My question though, why must people move from their rooms, especially in the middle of the night, why not simply place the infinite number of arriving guests, in one of infinitely available rooms? If you know the answer to that, you can see how bewildered I am by the whole (mathematical) notion of infinity.
News headlines tell that stock markets across the world are, for the most part, doing well at the moment. That’s good for those who bought low I guess. Investing though, particularly in risk assets such as shares, doesn’t always appear to be as analytical, or calculated, as your financial advisor might have you believe though…
The betting market in Las Vegas isn’t much different from Wall Street. Fed by rumor, speculation and greed, teams, like investments, can grow hot or cold for no good reason. Moving lines is remarkably similar to market bubbles. Walters insists that “[b]etting on a ball game is identical to betting on Wall Street.” Walters even claims that he has lost a lot of money in the markets and thinks the Wall Street “hustle” is far more dangerous than that in Las Vegas.
My question is how good are we at the moment in detecting an alien ship/fleet that jumps into our solar system. Do we have radio dishes around the globe such that we can detect objects in space in all longitude and latitude degrees? I know we have dishes pointing to the skies but how far can they reach? Do we have blindspots perhaps on the poles? I also wonder if our current means, ie radio signals, are relatively easy to be compromised with our current stealth technology? To formulate it in more sci-fi terms, how large is our outer space detection grid, and what kind of time window can they give us?
Argo, Ben Affleck’s 2012 film about the efforts of Tony Mendez, a CIA agent, to try and smuggle a group US embassy workers out Tehran during the 1979-1981 Iran hostage crisis, may be the best known film of recent times to be based on a magazine article, but it’s by no means the only one.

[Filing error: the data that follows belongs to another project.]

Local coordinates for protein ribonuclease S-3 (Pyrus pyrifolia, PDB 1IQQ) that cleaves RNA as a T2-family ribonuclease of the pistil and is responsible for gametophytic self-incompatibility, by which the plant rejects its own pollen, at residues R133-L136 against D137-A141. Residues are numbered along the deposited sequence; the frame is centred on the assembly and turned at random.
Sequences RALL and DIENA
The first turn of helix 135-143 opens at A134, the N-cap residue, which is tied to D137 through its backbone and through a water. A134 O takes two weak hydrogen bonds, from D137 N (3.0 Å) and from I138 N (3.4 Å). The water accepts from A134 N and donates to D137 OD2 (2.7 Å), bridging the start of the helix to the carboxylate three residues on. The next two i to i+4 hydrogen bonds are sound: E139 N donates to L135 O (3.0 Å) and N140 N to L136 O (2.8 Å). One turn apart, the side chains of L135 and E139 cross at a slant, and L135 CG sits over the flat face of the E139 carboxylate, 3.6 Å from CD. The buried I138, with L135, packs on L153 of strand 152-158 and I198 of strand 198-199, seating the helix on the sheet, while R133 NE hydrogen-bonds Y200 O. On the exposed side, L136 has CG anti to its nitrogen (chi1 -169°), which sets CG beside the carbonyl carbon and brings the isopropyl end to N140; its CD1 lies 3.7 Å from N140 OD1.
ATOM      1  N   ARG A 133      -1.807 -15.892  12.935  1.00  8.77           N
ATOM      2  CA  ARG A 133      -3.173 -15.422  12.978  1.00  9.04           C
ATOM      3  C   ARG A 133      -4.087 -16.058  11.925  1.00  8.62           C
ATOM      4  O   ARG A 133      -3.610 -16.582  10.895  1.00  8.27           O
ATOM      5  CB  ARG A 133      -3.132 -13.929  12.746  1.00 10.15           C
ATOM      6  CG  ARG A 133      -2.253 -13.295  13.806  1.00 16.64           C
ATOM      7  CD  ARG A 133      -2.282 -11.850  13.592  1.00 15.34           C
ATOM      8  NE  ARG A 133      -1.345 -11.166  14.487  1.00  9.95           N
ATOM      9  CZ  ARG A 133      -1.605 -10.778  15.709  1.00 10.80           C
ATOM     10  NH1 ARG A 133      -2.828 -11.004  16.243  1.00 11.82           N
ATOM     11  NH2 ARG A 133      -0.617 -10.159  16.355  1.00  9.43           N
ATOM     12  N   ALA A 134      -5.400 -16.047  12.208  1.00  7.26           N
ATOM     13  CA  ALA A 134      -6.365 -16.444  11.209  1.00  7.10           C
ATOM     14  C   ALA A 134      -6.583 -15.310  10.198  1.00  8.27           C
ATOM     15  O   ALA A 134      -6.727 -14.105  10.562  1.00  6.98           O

It’d be fair to say I’m a fan of the work of US film director Wes Anderson, so it’s a little unfortunate that I’ll more than likely miss Wes Anderson; A Group Exhibition, unless I can get myself to Adelaide, at a point between the time the art show opens on Thursday, 5 March, through to its close on 1 April.
Lisa King is among artists whose work will be featured at the show, being held at Sugar Nightclub, Level 1, 274 Rundle Street, Adelaide.
Idioms. Where would we be without them? We probably use them so frequently that we’re not aware we actually are. “Add insult to injury”, “back to the drawing board”, “costs an arm and a leg”, or “kill two birds with one stone”, to reference but a few, that English language speakers commonly use.
I doubt we could go too wrong by incorporating such phrases from other languages into our vernacular though, even if their meaning may not be entirely clear, at least at first.
A museum night guard writes about his work. If you thought the job may at times be a tad spooky, you’d be right. Imagine, after all, wandering about a large, deserted, building, in the dead of night, by yourself. All those ancient artifacts, all those ghosts possibly lingering there, lurking on the cusp of this world and theirs.
It’s the administration offices however that takes out the award as the scariest place in the complex, but that shouldn’t come as a surprise to anyone, should it? It certainly doesn’t to me…
The building is strangely full of people, despite being so huge. They’re all working like oompa loompas to get everything polished and ready for the next day. But, depending on where you are, you might be quite a ways from the next person. And you end up by yourself for hours at a time. There are certain areas of the museum where I get the heebie jeebies when I walk through at night. The offices are especially creepy. On one floor of offices – every time I go up there, my hackles get raised immediately. I get the jibblies so hard when I get there, and it’s always that one spot.